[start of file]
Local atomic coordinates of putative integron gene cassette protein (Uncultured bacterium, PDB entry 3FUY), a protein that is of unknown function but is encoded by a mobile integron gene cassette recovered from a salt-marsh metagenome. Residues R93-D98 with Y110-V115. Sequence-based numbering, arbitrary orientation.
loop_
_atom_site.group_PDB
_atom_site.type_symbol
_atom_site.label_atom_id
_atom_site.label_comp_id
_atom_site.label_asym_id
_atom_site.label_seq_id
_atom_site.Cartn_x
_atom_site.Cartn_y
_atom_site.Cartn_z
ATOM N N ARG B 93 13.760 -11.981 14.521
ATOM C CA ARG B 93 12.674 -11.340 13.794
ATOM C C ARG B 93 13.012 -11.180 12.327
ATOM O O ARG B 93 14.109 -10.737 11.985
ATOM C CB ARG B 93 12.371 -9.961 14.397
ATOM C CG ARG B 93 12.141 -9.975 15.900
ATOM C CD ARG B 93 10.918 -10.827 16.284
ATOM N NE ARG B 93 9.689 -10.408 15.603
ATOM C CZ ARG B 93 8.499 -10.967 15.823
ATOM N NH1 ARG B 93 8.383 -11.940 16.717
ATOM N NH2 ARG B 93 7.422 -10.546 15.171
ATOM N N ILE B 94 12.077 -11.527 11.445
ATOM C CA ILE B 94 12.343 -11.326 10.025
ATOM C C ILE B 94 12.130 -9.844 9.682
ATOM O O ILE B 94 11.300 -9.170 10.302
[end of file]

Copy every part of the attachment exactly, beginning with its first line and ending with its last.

Local atomic coordinates of putative integron gene cassette protein (Uncultured bacterium, PDB entry 3FUY), a protein that is of unknown function but is encoded by a mobile integron gene cassette recovered from a salt-marsh metagenome. Residues R93-D98 with Y110-V115. Sequence-based numbering, arbitrary orientation.
loop_
_atom_site.group_PDB
_atom_site.type_symbol
_atom_site.label_atom_id
_atom_site.label_comp_id
_atom_site.label_asym_id
_atom_site.label_seq_id
_atom_site.Cartn_x
_atom_site.Cartn_y
_atom_site.Cartn_z
ATOM N N ARG B 93 13.760 -11.981 14.521
ATOM C CA ARG B 93 12.674 -11.340 13.794
ATOM C C ARG B 93 13.012 -11.180 12.327
ATOM O O ARG B 93 14.109 -10.737 11.985
ATOM C CB ARG B 93 12.371 -9.961 14.397
ATOM C CG ARG B 93 12.141 -9.975 15.900
ATOM C CD ARG B 93 10.918 -10.827 16.284
ATOM N NE ARG B 93 9.689 -10.408 15.603
ATOM C CZ ARG B 93 8.499 -10.967 15.823
ATOM N NH1 ARG B 93 8.383 -11.940 16.717
ATOM N NH2 ARG B 93 7.422 -10.546 15.171
ATOM N N ILE B 94 12.077 -11.527 11.445
ATOM C CA ILE B 94 12.343 -11.326 10.025
ATOM C C ILE B 94 12.130 -9.844 9.682
ATOM O O ILE B 94 11.300 -9.170 10.302